I'm working on a process that will perform natural language processing (NLP) on one--and potentially several--of our content rich sites. What I'd like to do once the NLP is complete is to automatically organize the output (generally a set of terms that you might think of as tags given the prevalence of that metaphor) into some kind of standard or generally accepted organizational structure.
In a perfect world, I'd really like this to be crowd sourced under the folksonomy concept (as opposed to a taxonomy) since the ultimate goal is to target/appeal to real people rather than "domain experts", but I'm open to ideas and best practices. For the obvious purpose of scalability, I'd like to automate the population of this tax/folksonomy so that "some guy" in the team/organization isn't responsible for looking at a bunch of words (with or without context) and arbitrarily fleshing out the contextual components of the tree.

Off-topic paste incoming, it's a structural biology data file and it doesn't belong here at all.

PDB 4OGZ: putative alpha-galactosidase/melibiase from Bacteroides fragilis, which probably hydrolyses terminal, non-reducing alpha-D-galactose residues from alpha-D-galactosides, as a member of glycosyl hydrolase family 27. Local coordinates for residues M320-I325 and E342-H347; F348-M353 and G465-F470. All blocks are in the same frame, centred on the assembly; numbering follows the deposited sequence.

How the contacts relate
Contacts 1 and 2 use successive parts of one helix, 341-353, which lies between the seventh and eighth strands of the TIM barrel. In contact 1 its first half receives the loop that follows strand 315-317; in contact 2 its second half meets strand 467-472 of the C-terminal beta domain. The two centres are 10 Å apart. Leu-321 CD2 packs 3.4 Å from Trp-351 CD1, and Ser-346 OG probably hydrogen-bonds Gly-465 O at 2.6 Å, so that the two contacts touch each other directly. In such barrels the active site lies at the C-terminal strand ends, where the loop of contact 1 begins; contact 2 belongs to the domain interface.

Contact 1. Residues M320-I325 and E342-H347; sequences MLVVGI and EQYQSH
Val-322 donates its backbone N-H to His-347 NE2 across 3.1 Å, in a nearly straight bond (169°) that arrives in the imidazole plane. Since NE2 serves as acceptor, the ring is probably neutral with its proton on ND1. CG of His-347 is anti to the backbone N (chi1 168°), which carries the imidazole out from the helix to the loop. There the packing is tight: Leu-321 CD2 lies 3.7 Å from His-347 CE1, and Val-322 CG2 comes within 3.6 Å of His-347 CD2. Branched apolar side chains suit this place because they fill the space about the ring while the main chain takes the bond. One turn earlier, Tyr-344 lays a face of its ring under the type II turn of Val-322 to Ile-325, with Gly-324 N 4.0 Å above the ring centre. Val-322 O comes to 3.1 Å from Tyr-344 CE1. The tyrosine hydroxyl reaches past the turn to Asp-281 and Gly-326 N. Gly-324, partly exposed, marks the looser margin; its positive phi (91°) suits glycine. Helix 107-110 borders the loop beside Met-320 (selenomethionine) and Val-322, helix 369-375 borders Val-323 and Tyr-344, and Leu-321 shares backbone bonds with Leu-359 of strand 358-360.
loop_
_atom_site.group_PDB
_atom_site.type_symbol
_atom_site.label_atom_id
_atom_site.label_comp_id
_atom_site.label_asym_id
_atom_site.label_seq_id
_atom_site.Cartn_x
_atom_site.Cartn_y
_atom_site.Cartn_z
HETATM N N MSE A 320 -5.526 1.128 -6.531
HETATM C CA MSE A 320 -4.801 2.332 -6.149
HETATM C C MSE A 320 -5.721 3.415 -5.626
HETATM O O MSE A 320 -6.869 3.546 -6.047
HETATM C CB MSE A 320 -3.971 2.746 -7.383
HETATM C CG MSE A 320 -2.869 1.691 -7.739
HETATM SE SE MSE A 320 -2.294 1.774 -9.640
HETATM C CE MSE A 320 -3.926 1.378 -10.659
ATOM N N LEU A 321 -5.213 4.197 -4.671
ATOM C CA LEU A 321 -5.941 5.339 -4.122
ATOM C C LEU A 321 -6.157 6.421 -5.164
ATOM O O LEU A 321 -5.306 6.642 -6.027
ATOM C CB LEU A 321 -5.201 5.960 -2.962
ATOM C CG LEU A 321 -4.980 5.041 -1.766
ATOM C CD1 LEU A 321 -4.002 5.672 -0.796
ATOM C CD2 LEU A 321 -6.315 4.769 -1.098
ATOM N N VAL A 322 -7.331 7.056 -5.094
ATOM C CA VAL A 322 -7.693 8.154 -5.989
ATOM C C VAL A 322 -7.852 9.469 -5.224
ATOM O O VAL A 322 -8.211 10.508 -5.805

I have a few ideas for doing this that require some research to establish viability, but I have exactly zero practical experience with this sort of thing so the ideas really just boil down to stuff I made up that might perform some role in accomplishing the task. Imagining that others have vastly more experience with this sort of thing, I'm hoping that I can stand on your shoulders.
Thanks for your thoughts and insights.
I ran the NLP against an article on my own blog. The NLP returned the following terms with an sufficient level of relevance:
- Rob Wilkerson
Now I want to put those terms into a tax/folksonomy without human intervention. In this case, "Git" and "Rob Wilkerson" are terms could be classified--there is/will be an additional stipulation in the process that will remove terms from the structure if those terms don't generate enough traction to be worth tracking. On the other hand, "change" is probably too vague/ambiguous to be worth the trouble.